1NF teaches us that we should not store repeating groups in fields. Given that we have a table satisfying 1NF containing values as such:
It is simple to select all people involved in a transaction, or all transactions attributed to one person. But how would we find out, say, those people who had been involved in both transaction 1 and transaction 2? It wasn’t clear to me, until now:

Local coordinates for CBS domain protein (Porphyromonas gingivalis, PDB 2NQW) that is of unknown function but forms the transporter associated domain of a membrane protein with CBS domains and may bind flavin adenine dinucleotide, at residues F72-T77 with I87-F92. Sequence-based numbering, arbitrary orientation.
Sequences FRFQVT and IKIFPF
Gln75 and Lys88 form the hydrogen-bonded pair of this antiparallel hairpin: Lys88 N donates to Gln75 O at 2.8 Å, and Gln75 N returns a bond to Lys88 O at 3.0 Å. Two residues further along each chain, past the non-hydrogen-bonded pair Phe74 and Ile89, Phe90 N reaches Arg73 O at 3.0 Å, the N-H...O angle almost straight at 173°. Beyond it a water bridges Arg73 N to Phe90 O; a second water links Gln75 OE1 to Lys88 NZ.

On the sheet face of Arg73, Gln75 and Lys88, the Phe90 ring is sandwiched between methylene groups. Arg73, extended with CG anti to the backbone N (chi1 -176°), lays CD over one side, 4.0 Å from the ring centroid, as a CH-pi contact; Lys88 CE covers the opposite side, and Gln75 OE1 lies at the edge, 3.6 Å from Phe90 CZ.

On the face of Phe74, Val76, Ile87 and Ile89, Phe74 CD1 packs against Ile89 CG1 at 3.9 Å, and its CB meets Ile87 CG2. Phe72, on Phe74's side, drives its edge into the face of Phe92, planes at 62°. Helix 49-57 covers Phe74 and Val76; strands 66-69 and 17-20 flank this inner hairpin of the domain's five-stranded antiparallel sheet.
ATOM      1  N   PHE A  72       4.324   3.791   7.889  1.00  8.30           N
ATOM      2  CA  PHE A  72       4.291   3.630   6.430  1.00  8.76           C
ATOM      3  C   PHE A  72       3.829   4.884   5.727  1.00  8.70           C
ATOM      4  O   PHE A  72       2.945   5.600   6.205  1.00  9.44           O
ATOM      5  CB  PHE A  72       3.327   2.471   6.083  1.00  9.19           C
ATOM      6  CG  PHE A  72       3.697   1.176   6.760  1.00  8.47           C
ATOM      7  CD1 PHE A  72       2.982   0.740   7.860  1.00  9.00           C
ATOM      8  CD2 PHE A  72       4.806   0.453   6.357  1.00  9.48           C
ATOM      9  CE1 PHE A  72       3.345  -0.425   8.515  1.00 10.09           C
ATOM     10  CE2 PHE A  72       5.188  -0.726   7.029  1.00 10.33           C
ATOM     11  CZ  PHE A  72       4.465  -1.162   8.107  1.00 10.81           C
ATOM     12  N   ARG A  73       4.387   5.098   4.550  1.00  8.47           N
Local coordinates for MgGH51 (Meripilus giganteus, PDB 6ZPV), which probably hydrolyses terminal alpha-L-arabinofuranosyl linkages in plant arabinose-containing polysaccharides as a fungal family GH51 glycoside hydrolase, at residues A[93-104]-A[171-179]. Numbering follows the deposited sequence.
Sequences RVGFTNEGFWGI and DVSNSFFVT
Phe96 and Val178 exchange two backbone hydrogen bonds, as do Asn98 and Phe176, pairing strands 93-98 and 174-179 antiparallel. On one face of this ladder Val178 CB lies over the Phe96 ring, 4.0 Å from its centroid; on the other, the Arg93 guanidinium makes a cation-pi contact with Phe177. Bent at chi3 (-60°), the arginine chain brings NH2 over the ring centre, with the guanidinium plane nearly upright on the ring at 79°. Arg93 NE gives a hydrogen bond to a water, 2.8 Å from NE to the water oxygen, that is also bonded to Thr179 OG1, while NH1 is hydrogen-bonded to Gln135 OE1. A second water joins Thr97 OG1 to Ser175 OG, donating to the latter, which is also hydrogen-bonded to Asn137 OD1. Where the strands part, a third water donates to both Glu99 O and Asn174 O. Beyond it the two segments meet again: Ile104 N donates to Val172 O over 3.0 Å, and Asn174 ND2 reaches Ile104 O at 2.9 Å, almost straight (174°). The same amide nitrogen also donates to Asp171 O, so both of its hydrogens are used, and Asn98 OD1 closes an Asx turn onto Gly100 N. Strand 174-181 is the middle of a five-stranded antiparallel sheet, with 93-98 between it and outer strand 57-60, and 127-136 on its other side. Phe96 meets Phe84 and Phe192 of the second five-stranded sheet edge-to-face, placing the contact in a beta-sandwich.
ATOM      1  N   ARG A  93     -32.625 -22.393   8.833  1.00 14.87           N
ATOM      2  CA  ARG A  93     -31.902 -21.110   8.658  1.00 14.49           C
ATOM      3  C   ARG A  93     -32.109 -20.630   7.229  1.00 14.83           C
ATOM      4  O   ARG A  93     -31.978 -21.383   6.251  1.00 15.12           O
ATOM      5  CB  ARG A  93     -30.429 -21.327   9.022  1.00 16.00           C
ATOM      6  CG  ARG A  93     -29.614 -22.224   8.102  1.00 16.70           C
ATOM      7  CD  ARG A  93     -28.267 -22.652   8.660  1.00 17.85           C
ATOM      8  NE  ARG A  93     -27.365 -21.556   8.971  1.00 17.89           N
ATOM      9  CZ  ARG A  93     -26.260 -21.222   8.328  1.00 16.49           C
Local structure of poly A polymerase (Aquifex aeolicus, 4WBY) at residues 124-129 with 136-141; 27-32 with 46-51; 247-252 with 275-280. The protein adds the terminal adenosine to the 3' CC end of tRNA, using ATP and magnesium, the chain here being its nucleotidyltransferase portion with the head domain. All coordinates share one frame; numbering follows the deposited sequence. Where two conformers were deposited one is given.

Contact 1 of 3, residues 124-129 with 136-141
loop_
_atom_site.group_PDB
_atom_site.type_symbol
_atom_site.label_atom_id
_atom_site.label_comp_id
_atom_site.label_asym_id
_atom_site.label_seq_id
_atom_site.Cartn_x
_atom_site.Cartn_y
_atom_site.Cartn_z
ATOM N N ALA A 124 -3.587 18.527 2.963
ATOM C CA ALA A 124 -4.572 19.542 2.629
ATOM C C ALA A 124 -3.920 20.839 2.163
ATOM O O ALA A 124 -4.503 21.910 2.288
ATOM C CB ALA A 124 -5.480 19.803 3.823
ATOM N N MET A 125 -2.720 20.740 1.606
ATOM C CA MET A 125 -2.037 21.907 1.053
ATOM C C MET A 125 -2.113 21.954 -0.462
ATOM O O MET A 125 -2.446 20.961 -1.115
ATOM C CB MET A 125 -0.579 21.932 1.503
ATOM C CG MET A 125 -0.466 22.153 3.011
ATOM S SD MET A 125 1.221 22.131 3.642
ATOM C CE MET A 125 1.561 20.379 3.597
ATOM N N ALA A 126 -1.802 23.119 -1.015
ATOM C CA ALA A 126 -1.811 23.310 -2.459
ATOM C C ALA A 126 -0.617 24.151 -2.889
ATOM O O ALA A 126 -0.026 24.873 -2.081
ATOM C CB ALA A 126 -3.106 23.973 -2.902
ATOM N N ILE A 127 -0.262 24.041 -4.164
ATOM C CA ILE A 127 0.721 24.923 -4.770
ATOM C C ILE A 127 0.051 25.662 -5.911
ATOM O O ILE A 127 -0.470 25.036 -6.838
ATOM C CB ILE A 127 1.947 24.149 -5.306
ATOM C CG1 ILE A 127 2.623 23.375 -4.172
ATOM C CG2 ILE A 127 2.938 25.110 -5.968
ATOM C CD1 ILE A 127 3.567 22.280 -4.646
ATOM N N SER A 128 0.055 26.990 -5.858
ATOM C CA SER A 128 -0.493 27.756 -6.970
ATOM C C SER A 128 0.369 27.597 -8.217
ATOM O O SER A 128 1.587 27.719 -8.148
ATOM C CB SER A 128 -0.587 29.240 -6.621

SELECT `person_id` FROM ( SELECT `person_id` FROM `table` WHERE `transaction_id` IN (1, 2) ) AS `people` GROUP BY `person_id` HAVING COUNT(`person_id`) = 2
SELECT returns all those people that have been in either of the two transactions. The second groups the people, and selects those that appear twice — in other words, those that were in both transactions. It looks so simple in hindsight!
This has interesting extensions — one could select people that have appeared in any number of an arbitrary list of transactions.
It is possible to avoid a second
SELECT by using
GROUP_CONCAT(), but that loses some of the functionality — as well as the elegance.